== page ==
Putting a baby to bed with a bottle, especially a bottle filled with sweet liquid, is a recipe for serious tooth decay. Parents may overlook resulting cavities until the childs pain prompts a trip to the emergency room. By that time, the teeth may be so decayed that the toddlers may need to have their teeth extracted.
But some workers at child care centers are using digital cameras to identify the cavities early, before they cause pain and require surgery. Using a specially outfitted digital camera, telemedicine assistants at inner-city child care facilities can take pictures of childrens teeth and then send them over the Internet to pediatric dentists. The dentists can then identify toddlers with early childhood dental cavities, or "baby bottle tooth decay."
In a study, "Teledentistry in inner-city child-care centers," published in the Journal of Telemedicine and Telecare, dentists at the University of Rochester Medical Center found that nearly 40 percent of 162 one- to four-year-olds in inner-city child care centers had childhood cavities. Most children averaged about two cavities, but one child had 20 decayed teeth.
Most of these children had not been to the dentist, according to the researchers. And while early tooth decay is widely recognized as a problem in poor urban communities, large screening programs have not been implemented because of labor costs.
But this study showed that on-site health assistants could take pictures that were clear enough for accurate diagnoses.
"The quality of the images was such that we could spot decay that was not visible to the human eye," said Dr. Dorota Kopycka-Kedzierawski, one of the authors of the study and an assistant professor at the University of Rochester Medical Center. "And, we could use the photos to help educate the parents about the disease, and in some cases, gently prod them into seeking the care of a dentist."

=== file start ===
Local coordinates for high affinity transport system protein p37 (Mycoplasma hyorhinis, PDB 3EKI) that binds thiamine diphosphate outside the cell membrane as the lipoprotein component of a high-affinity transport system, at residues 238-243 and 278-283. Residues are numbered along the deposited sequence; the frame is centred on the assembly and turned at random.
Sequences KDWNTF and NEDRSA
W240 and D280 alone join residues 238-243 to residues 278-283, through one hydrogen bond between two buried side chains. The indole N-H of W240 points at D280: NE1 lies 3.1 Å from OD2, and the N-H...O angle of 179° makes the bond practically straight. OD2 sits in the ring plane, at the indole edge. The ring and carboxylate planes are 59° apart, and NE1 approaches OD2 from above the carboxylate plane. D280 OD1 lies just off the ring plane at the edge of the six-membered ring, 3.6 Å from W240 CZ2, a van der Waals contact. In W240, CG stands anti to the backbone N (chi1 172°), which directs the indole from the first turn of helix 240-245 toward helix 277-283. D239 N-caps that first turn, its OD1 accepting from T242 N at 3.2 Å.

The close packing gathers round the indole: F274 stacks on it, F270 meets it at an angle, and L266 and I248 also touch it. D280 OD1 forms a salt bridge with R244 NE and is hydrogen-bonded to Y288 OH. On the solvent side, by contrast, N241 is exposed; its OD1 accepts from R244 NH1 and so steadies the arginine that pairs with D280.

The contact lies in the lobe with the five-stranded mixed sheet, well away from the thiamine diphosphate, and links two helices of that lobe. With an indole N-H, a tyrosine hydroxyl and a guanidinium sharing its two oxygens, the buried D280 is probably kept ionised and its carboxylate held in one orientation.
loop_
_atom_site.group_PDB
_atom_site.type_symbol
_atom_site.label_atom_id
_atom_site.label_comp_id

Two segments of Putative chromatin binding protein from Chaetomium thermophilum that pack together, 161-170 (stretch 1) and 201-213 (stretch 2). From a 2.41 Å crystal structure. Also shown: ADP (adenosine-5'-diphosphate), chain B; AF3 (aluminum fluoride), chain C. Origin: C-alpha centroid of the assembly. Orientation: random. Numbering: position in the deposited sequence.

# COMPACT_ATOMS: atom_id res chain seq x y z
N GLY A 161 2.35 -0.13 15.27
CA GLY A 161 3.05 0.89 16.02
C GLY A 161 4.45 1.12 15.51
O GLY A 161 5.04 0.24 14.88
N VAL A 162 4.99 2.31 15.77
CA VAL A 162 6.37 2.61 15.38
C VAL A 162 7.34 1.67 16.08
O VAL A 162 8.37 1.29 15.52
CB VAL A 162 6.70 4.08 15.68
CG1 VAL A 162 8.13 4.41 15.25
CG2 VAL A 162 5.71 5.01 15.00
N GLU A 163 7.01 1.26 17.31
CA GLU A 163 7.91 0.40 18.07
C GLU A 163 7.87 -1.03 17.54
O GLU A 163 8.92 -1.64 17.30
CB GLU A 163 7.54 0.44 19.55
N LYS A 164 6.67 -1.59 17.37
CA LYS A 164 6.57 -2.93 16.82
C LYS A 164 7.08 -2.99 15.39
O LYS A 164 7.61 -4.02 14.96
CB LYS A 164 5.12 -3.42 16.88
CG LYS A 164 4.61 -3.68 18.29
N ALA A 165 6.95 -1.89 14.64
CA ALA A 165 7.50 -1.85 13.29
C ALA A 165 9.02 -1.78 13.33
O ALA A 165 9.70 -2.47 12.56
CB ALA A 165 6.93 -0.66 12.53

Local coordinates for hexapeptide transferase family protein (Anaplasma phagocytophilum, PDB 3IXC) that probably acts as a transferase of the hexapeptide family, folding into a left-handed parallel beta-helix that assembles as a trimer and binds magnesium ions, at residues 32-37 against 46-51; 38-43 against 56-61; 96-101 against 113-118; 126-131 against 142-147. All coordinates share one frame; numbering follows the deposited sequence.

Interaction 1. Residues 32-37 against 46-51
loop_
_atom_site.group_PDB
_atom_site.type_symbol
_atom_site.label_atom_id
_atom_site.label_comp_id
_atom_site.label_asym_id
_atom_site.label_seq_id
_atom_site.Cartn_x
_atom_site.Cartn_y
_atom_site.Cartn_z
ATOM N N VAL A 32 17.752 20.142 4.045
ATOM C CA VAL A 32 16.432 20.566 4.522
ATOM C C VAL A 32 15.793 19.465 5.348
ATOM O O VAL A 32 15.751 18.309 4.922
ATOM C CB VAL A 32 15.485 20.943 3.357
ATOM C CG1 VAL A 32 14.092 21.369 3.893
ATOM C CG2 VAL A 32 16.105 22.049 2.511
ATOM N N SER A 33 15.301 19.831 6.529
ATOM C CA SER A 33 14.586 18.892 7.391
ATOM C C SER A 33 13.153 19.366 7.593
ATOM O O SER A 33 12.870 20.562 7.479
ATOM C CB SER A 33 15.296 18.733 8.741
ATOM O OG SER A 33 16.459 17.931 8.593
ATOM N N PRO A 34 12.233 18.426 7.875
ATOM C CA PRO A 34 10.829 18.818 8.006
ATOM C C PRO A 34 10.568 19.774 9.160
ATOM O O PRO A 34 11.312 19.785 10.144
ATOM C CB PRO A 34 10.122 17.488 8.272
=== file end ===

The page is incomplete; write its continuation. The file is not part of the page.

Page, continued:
According to the study, the current cost of baby bottle tooth decay in Rochester, N.Y., is estimated at about $1 million, a tab almost entirely picked up by Medicaid.
The study was a collaboration between Health-e-Access, one the nations largest telemedicine networks, and the Eastman Dental Center. Digital photographs of childrens mouths were taken by Health-e-Access assistants, who are already involved in facilitating virtual doctor visits for sick children. Digital files of childrens mouths were then electronically delivered to Eastman Dental Center, where they were reviewed by pediatric dentists.
If disease was identified, parents and guardians were sent letters warning about the cavities and referring the children to a dentist.
Three months later, all children were re-screened to determine how many actually had seen a dentist to correct the problem. About 25 percent of children had received dental services. The researchers said this study was too small to draw generalized conclusions.
The researchers are now looking for grants to cover childrens dental care.
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